“That sum was not princely even then,” says Gillette with a grin. Still, the remark did get her attention and she realized she needed to chart her own course, separate from Rhanor’s.
Gillette brought her biochemical understanding of how cells signal one another and applied that to examining the body’s biological clock in rats. The clockwork, it turns out, drives not only circadian rhythms of sleep and wakefulness, but almost every function in any living organism, including such functions as eating, drinking, body temperature fluctuation and hormone secretion.
“What I totally love about clocks is that they’re so biological,” says Gillette. “They are so universal. Vast mats of blue green algae in the Pacific Ocean have them; even single-celled organisms have them. Cells that have six-hour division cycles can keep track of the 24-hour cycle. Clocks tell plants when to flower, they tell migratory animals when to travel. Clocks tell the liver when to make liver enzyme; and the clock in the brain (suprachiasmatic nucleus, or SCN, in mammals) synchronizes the whole body.”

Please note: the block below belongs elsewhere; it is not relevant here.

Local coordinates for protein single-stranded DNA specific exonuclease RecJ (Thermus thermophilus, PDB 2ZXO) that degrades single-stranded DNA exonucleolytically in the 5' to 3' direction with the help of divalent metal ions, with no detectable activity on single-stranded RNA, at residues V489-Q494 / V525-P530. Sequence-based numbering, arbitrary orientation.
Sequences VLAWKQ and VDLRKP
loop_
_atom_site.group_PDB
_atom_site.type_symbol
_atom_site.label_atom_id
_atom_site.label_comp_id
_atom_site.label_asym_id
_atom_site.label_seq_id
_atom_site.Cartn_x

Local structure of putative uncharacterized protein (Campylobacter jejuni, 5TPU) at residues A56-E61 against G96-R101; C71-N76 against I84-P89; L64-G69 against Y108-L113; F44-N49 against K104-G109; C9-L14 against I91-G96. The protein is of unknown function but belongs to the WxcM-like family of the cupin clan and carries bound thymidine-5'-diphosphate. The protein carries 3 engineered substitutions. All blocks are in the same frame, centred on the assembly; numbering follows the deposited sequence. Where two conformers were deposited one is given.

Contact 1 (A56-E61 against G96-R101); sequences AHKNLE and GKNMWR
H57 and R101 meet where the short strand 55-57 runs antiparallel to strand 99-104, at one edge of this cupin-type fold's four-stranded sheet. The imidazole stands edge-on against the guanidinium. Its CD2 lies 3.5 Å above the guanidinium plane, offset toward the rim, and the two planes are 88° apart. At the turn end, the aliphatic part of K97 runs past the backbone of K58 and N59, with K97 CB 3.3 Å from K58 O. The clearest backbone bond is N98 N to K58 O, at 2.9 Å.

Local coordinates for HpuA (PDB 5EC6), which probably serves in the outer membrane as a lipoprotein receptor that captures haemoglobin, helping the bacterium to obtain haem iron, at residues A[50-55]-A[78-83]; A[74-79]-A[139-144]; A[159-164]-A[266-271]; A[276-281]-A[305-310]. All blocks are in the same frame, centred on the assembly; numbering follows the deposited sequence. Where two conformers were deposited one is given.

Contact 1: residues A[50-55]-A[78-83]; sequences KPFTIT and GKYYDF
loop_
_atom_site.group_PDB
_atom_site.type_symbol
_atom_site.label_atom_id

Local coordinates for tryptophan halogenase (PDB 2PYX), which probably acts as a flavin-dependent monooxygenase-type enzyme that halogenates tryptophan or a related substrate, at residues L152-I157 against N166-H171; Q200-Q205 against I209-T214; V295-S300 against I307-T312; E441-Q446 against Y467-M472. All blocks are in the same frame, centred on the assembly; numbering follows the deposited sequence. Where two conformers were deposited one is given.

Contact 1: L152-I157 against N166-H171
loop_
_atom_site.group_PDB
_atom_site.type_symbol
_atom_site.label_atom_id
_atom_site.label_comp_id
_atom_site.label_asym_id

Most other researchers in the field of biological clocks were doing experiments on live animals and treating the SCN as a black box. Gillette, on the other hand, put a slice of the SCN in a life-support dish and showed that it kept “ticking” for three days, demonstrating that the clock was endogenous and not dependent on external stimuli. Her work very soon became known as the “clock in the dish.” Later, Gillette also became well known for deciphering the signal sent from the eye to the clock.
“People really didn’t know how the clock worked,” says Gillette. “For example, how did light from the outside world affect the internal clock? I was in the right place doing something unusual in that field.”
Gillette’s first paper on the “clock in the dish” was published in 1985. In 1986, she was promoted to visiting associate professor, which came with a room of her own and the proper standing to write her own grants.
“To succeed outside of the usual path, you need opportunity—which means space and equipment. Rhanor really fostered my success, at a time before people recognized I could be an asset. Art DeVries also helped, offering me “hot” space to work with radioactivity,” says Gillette.